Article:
HSI New Orleans seizes more than 6,400 counterfeit items valued at more than $800,000

HSI New Orleans announced the results of a month-long Intellectual Property Rights (IPR) surge operation Nov. 15, 2018, that took place during Halloween and the holiday shopping season resulting in the arrest of two persons and the seizure of more than 6,400 counterfeit items across metro New Orleans valued at more than $800,000.

The HSI-led operation was supported by U.S. Customs and Border Protection, U.S. Food and Drug Administration, Louisiana Attorney General's Office, U.S. Attorney for the Eastern District of Louisiana and the Louisiana State Fire Marshal.

Beginning the week prior to Halloween, more than two-dozen HSI New Orleans special agents began conducting surveillance of area businesses, ultimately identifying numerous vendors engaged in the illegal sale of counterfeit goods. The goods included Halloween-related items like cosmetic contact lenses and makeup that posed a potential public safety threat due to possible bacterial and heavy metals contamination.

HSI New Orleans subsequently seized more than 370 pairs of counterfeit contact lenses valued at more than $15,000 in cooperation with the FDA, which regulates contact lenses as medical devices.

During the second phase of the operation after Halloween, HSI New Orleans shifted focus to the holiday gift-buying season and seized more than 550 counterfeit designer handbags valued at more than $240,000, 200 pairs of counterfeit designer sunglasses valued at more than $218,000, and nearly 1,000 items of apparel valued at nearly $175,000. HSI also seized items that posed a potential public safety threat, including ingestible pharmaceuticals and energy drinks, and items placed on the skin such as cosmetics and perfume.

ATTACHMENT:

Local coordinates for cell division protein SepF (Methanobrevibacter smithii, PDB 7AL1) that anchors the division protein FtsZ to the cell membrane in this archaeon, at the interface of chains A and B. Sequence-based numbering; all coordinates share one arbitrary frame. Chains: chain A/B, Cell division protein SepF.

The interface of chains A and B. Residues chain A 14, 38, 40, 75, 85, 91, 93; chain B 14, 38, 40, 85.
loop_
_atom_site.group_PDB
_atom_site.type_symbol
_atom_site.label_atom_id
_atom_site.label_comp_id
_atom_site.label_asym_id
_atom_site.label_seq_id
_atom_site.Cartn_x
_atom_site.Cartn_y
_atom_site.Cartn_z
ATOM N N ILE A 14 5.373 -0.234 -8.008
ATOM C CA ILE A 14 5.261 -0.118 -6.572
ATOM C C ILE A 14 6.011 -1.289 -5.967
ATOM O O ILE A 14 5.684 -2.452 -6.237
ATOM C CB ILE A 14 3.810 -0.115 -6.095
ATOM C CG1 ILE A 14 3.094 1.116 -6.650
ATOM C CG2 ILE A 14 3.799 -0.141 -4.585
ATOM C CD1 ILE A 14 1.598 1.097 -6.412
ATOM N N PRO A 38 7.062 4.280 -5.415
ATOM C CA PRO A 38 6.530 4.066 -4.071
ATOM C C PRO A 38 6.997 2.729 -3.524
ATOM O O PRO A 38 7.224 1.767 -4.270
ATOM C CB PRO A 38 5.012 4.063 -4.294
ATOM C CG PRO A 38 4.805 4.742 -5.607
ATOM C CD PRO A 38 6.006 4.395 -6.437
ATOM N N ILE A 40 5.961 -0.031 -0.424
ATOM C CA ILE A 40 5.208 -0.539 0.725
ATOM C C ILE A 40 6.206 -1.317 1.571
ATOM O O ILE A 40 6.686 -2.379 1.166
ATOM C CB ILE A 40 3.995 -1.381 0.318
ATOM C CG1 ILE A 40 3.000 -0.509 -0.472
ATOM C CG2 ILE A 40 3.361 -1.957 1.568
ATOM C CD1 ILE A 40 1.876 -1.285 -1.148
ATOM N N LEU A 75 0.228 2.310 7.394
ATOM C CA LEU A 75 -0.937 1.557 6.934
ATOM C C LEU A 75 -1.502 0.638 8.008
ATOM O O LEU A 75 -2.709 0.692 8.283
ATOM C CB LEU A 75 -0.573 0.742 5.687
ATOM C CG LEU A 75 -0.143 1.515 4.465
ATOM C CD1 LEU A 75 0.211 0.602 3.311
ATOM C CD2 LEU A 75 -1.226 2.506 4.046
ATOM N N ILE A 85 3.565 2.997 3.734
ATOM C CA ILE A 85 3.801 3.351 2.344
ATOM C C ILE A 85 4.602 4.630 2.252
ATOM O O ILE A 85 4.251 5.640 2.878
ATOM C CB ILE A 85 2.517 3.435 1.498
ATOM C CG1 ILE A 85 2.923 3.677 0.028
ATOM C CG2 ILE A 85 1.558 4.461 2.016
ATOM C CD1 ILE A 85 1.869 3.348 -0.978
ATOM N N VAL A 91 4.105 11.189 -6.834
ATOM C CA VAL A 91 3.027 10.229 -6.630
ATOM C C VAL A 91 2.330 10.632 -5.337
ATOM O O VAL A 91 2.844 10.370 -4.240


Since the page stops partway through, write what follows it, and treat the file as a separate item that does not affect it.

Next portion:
At a news conference announcing the operation's results, HSI New Orleans SAC Jere T. Miles explained why IPR enforcement is a priority of his.

"While consumers may think they're saving a few dollars, the reality is transnational criminal organizations use counterfeiting as a revenue stream to fund other large-scale criminal activities," said Miles. "These criminals have zero concern for anyone harmed by contaminated or inferior counterfeit products so HSI's focus in this area serves to protect consumer safety while also cutting off a source of revenue to the large-scale criminal organizations behind these products."